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Federal Reserve issues dire warnings on US and Europe crisis

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Announcement: Federal Reserve Chairman Ben Bernanke attends a news conference following a two-day policy session in Washington D.C. on Wednesday

Europe’s debt crisis poses huge risks to America – while improvements in growth and unemployment are going to be much slower than first thought.

Those were today’s dire warnings from the U.S. central bank, although it did note the strengthening in the country’s economy in the third quarter.

The Federal Reserve held monetary policy steady in a 9-1 vote and offered no direct hints it is looking at fresh ways of helping the economy.

Fed Chairman Ben Bernanke said economic activity and labour market conditions will improve, but ‘progress is likely to be frustratingly slow’.

‘Moreover, there are significant downside risks to the economic outlook, most notably concerns about European fiscal and banking issues,’ he said.

‘They have contributed to strains in global financial markets, which have likely had adverse effects on confidence and growth.’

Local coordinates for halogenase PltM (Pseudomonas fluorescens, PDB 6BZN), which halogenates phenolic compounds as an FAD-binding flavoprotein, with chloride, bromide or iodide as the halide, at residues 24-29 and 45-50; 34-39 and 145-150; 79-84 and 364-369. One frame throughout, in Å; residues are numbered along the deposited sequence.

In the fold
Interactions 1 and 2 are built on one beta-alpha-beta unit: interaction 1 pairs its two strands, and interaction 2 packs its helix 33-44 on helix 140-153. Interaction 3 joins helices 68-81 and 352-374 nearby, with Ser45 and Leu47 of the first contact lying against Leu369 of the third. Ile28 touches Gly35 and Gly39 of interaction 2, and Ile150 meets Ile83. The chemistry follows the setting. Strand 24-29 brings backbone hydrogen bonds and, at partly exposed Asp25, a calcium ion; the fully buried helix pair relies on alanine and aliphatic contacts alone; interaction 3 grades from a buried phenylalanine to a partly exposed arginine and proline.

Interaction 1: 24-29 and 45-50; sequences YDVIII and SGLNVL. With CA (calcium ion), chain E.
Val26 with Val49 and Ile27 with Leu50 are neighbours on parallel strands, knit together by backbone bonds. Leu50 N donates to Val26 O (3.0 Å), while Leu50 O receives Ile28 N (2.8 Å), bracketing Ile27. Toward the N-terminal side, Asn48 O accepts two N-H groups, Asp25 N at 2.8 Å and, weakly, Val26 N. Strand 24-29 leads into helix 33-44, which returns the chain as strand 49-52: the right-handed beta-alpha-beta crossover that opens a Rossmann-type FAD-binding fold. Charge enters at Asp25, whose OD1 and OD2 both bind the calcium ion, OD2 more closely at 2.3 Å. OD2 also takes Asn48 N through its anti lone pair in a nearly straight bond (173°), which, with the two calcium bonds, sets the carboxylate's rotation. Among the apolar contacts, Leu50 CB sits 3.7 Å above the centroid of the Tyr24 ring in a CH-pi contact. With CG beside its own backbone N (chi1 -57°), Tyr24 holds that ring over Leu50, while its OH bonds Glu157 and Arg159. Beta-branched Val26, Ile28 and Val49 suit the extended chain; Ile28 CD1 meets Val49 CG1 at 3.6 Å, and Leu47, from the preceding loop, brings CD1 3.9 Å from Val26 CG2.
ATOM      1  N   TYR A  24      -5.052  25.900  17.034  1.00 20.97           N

He said the central bank left open the possibility of expanding its holdings of mortgage debt if U.S. economic conditions worsened.

‘I do think that purchases of mortgage-backed securities is a viable option. Certainly, something we would consider if the condition were appropriate.’

In fresh quarterly projections, the Fed lowered its forecasts for growth and raised its forecasts for unemployment for this year and the next two.

Policymakers did not see the jobless rate of 9.1 per cent falling to a level they consider consistent with full employment even by 2014.

Officials now expect the world’s largest economy to grow by 2.5 to 2.9 per cent next year, down from June’s forecast of 3.3 to 3.7 per cent.

They saw the unemployment rate going no lower than 8.5 to 8.7 per cent by the end of 2012, up from 7.8 to 8.2 per cent envisioned in June.

Fed officials believe a jobless rate of between 5.2 and 6 per cent will give full employment. They say it will get to a minimum of 6.8 per cent by 2014.

Mr Bernanke has called the lofty level of U.S. unemployment, which has held above 9 per cent for the past five months, a national crisis.

Charles Evans, president of the Chicago Federal Reserve Bank, dissented on Wednesday because he wanted the central bank to ease policy at this meeting.

U.S. stocks held earlier gains after the statement was released, while 10-year Treasury note prices slipped.

The Dow Jones closed up more than 175 points as investors were calmed by the Fed saying it will do more for the economy if the conditions warrant.


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